“We know that Lieutenant,” said Patel a little impatiently
“It means my brother’s gone,” stated Johnson, only serving to confuse Patel further.
“Isn’t you brother with Captain Lex on the…” The thought stopped him dead in his tracks, “Lieutenant Davis, contact the Defender and request an update on their ETA.”
“Aye, Sir,” she responded from the Ops station. After a few moments she turned to face Patel, “I’m sorry Captain. There seems to be some sort of subspace interference near their last known position preventing communications.”
“Damn it,” exclaimed Patel. “Ok, Lieutenant Parker, put together an away team and take a shuttle over to that ship. Let see if we can get some answers, rather than just more questions.”
“With pleasure,” she replied, securing her console and heading for the turbolift. En-route she indicated to Richard Parsons who had been standing quietly at Tactical, “Lieutenant, you’re with me.”
The shuttlecraft Radcliff docked with the sleeper ship BRS Argus with a loud clank and a shake. Sara Parker had never really been a fan of shuttlecraft. Lacking the thick hull of a starship the small craft always felt too flimsy to her. She mainly disliked them though because an accident in one of them had caused the death of her mother, depriving her of both her parents before she was able to know either of them.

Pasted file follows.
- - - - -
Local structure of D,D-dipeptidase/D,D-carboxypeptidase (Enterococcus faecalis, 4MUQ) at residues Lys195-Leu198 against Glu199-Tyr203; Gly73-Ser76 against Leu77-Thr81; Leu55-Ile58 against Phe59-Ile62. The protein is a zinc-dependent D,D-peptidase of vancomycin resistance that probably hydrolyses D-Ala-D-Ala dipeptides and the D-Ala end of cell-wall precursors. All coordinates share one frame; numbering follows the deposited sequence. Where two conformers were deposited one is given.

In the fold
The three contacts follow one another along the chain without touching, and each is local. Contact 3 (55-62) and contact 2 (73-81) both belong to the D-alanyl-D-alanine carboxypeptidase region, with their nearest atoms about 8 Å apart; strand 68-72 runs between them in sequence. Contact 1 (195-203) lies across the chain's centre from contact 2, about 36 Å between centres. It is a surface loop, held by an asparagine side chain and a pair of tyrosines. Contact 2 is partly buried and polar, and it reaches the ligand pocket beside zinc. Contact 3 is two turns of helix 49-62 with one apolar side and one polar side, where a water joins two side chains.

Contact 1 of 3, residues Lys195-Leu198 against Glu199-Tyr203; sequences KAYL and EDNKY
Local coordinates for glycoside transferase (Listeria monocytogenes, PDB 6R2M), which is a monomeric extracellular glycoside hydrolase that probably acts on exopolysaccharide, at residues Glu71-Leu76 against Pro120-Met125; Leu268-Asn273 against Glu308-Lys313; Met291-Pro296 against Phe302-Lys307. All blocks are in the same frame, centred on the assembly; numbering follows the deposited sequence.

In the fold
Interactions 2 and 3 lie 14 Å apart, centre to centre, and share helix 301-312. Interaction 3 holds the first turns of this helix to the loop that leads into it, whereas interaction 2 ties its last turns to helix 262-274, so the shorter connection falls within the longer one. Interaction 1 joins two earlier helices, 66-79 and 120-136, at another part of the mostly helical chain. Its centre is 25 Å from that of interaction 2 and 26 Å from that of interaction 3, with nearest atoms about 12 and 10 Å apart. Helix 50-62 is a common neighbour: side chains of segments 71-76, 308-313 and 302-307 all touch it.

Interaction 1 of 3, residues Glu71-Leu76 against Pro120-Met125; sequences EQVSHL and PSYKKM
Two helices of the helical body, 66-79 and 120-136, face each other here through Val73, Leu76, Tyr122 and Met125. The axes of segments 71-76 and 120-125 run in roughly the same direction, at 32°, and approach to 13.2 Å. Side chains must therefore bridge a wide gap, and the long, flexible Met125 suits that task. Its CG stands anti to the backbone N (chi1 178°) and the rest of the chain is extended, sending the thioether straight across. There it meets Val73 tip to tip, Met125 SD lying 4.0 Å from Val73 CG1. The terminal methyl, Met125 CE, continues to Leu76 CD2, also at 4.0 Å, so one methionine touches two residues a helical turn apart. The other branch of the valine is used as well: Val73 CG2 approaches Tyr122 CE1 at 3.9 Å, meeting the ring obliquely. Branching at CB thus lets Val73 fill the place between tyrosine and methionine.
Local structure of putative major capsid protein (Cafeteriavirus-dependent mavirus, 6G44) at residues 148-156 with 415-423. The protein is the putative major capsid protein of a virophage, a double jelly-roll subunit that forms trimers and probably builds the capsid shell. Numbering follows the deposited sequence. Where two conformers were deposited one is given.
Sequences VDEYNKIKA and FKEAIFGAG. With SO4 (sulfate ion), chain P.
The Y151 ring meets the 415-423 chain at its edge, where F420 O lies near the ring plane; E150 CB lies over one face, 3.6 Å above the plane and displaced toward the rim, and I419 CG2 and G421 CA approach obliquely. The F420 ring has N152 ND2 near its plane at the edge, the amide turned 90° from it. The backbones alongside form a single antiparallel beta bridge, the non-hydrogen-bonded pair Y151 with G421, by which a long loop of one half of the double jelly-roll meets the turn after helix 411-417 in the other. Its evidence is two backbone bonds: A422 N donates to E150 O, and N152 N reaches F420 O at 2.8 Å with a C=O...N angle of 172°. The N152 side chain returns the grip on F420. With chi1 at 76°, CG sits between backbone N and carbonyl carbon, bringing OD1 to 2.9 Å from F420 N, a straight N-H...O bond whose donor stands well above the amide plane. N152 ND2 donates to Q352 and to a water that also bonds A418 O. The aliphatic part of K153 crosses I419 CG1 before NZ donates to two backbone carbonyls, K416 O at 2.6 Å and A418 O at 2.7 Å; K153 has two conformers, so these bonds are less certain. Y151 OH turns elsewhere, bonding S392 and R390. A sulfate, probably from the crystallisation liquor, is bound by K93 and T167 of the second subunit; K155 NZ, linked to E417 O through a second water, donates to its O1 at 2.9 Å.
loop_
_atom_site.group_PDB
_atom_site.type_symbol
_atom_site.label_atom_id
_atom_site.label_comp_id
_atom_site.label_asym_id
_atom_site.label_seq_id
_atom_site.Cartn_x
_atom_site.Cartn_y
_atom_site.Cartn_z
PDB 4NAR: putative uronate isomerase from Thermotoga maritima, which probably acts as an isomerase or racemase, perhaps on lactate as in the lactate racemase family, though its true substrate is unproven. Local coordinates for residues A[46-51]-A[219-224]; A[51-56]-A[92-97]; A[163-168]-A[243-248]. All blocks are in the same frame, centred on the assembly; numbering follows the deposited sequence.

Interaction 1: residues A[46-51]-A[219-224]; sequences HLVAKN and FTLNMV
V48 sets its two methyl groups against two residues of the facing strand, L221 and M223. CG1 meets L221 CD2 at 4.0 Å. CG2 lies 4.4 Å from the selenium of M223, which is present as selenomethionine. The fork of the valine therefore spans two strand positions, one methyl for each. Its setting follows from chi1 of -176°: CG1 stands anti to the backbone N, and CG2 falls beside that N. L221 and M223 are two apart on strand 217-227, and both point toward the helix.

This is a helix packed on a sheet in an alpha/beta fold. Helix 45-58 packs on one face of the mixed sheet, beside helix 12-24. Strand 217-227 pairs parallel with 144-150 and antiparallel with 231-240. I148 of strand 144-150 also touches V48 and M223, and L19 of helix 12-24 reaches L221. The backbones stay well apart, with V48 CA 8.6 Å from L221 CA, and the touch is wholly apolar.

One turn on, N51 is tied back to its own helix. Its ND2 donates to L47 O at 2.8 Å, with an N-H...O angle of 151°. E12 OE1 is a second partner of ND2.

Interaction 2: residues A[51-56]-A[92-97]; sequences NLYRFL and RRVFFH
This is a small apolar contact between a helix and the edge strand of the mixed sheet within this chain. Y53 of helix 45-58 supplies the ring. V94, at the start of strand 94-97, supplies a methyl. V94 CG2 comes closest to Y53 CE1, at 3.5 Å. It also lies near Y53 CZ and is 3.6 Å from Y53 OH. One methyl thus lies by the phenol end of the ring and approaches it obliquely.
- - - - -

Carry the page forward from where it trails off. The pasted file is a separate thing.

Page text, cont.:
“Fascinating,” commented Lieutenant Commander Simok, Argus’ chief engineer, getting Sara’s attention.
“What is it chief?” she asked.
“It seems that the docking system and airlock have been specially configured for a modern Starfleet shuttlecraft,” he said. “I needed to make no adjustments to our docking system at all.”
“It’s almost as if the ship is expecting us,” commented Parsons with a hint of trepidation.
“The evidence so far would suggest that it,” responded Parker. She leaned forward and opening the hatch into the airlock, “Come on, let’s get on with it.”
She entered the airlock and Simok and Parsons followed. Parsons closed the hatch behind him with a clunk.